Domestic production of natural gas is projected to increase significantly within the next decade. Chris Hagen, assistant professor in energy systems engineering, believes that this growth in natural gas production, coupled with advancements in methane-fueled vehicle, holds great promise toward relieving America’s dependence on foreign oil.
Hagen is spearheading a research program at OSU-Cascades to develop a self-contained natural gas vehicle with an engine that can compress the fuel and power the car, thus eliminating the need for fueling stations.
Hagen’s research is one of 13 new cutting-edge projects funded by ARPA-E (the Department of Energy’s Advanced Research Project Agency–Energy) through its new program titled Methane Opportunities for Vehicular Energy (MOVE). The program supports the development of transformational technologies that reduce the barriers to mass adoption of natural gas in vehicles — by enabling natural gas vehicles to be fueled at home, for example.
“One of the hurdles to using natural gas for transportation is being able to fuel your car,” he said. “There are just not enough stations, and stations are expensive to construct.”
The challenge is the same for all researchers: they must meet the specifications set by the ARPA-E grant for cost, efficiency, weight, and whether the compressor is outside or inside the car.
“Technologies for compressing natural gas already exist,” said Hagen. “We can buy a natural gas reciprocating compressor that operates separately and can fuel your car in eight hours. The question is whether we can come up with a commercially viable solution.”
Hagen’s research is unique and far-reaching. While all other ARPA-E grant awardees focus on two activities — developing lower-cost garage model compressors to enable home fueling and optimizing on-vehicle storage tanks — Hagen is taking a different approach.
“We’re the only one trying to modify the actual vehicle engine,” he noted. “Our project involves using the internal combustion engine of the vehicle part-time as a compressor so that it can fuel itself with high-pressure natural gas.”
In a nutshell, Hagen’s design would keep the number of added components to a minimum by combining the compressor and combustion engine into one system and making that entire system a modification to an existing vehicle.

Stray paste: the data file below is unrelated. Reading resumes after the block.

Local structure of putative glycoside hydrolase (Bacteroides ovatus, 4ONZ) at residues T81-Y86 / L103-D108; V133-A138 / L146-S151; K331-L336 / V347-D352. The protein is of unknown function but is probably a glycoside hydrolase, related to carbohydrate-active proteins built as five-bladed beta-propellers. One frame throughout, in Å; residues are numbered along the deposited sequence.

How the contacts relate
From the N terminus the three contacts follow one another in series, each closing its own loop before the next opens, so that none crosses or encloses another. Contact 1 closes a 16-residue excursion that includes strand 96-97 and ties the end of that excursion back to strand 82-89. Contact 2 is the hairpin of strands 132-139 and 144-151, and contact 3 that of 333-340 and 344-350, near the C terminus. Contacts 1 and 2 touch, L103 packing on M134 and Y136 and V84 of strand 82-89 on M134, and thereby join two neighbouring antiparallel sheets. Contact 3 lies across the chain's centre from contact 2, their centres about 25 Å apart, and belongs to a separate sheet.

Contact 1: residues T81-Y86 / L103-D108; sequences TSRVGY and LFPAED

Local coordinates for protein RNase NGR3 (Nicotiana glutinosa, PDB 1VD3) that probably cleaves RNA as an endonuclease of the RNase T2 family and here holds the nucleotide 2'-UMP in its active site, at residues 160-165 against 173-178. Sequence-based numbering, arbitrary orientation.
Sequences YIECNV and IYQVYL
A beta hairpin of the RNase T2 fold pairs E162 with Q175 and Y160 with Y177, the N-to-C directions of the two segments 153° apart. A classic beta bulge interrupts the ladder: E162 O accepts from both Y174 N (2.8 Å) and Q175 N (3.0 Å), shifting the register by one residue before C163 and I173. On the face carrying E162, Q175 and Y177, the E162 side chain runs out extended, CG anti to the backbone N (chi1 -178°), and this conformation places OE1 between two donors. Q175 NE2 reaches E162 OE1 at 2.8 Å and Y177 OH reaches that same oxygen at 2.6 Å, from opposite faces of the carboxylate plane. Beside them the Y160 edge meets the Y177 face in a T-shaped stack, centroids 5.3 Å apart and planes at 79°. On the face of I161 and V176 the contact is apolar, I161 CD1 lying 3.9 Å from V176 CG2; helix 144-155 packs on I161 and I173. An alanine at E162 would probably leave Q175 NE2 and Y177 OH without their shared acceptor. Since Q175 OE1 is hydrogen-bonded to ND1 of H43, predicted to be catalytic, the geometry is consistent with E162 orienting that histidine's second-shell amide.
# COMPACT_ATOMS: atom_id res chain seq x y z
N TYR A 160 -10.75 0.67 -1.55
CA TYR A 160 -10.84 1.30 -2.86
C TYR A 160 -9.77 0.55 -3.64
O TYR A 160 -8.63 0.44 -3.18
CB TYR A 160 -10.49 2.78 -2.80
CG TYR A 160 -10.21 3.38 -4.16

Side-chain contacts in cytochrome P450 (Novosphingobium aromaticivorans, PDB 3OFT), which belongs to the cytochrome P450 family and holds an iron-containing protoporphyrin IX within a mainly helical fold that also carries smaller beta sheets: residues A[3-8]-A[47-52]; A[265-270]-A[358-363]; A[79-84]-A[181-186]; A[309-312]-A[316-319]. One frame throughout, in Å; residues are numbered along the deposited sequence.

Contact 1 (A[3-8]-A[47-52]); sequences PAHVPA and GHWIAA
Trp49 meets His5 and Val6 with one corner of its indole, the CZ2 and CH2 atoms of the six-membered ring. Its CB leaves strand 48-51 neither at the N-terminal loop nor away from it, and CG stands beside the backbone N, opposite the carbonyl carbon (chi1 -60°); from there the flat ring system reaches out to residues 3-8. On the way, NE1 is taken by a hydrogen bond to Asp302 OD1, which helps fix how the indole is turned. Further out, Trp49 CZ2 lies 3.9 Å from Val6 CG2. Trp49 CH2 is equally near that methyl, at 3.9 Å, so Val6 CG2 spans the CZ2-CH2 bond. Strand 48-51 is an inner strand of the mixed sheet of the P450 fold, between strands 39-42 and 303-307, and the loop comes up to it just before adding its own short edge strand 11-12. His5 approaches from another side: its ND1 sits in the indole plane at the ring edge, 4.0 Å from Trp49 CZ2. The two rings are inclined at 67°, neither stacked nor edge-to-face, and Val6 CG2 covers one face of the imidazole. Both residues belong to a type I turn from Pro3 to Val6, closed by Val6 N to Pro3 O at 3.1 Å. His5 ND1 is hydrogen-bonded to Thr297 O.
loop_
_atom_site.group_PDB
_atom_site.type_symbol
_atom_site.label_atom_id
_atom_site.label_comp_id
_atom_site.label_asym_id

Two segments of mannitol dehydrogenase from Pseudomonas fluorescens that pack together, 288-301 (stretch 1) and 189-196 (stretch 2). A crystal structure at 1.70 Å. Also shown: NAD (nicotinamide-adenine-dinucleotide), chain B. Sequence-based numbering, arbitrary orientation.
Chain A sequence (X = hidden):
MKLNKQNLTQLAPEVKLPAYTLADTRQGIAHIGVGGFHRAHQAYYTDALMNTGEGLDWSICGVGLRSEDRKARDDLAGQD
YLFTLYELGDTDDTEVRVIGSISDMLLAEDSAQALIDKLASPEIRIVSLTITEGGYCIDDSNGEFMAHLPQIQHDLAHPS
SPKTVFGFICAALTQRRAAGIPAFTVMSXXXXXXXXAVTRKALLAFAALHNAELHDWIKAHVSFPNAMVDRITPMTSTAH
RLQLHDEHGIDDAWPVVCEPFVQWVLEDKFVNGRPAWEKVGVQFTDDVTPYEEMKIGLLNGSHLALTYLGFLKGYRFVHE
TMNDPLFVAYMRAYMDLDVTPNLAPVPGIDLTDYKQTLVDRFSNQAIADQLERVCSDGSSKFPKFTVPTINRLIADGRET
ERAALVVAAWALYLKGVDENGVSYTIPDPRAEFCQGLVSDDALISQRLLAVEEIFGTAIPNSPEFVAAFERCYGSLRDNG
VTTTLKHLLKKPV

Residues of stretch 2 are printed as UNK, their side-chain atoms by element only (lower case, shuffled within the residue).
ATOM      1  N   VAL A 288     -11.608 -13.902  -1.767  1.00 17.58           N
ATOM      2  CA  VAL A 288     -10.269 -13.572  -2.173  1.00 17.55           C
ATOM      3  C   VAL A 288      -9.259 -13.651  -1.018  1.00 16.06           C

“The concept is to deactivate the intake and exhaust valves of one cylinder and use the other cylinders to drive that one cylinder to compress,” explained Hagen. “When you’re in filling mode in the garage, the engine is smart enough to do its own modification and use that one cylinder to compress. As soon as you pull out of the garage, you’re in commute mode, and it’s back to a regular combustion engine.”
Hagen’s first task is to prove the concept, which involves building a test model. His team will build a double-ended dynamometer — a measuring device for engine output — that has an internal combustion engine on both ends. They will attempt to get one engine to combust and the other to compress. When both sides work properly independently, the next step will be to get them to work together as one unit.
“At that point, we’d have an engine that can act as a compressor coupled to an AC motor so that it can behave as if in a car,” said Hagen.
The system will then be tested using nitrogen, then air, and finally natural gas. It will be optimized for size, weight, and cost while keeping safety features and performance metrics the same. Finally, it will be put in a car.
To meet the ARPA-E proposal specifications, the system will cost less than $400 and weigh approximately 30 pounds. The vehicle will be street drivable at the conclusion of the project, less than two years from now.
Although not everyone agrees with the idea of using natural gas to fuel cars, Hagen feels good about working on a project that could lead to less dependence on oil. “People have a lot of opinions about natural gas, but the truth of the matter is that it’s domestic, it enables energy security, the economics are favorable for natural gas, and from some perspectives, it has environmental benefits,” said Hagen. “Working on a project that is relevant to national interests is pretty exciting.”
--Thuy T. Tran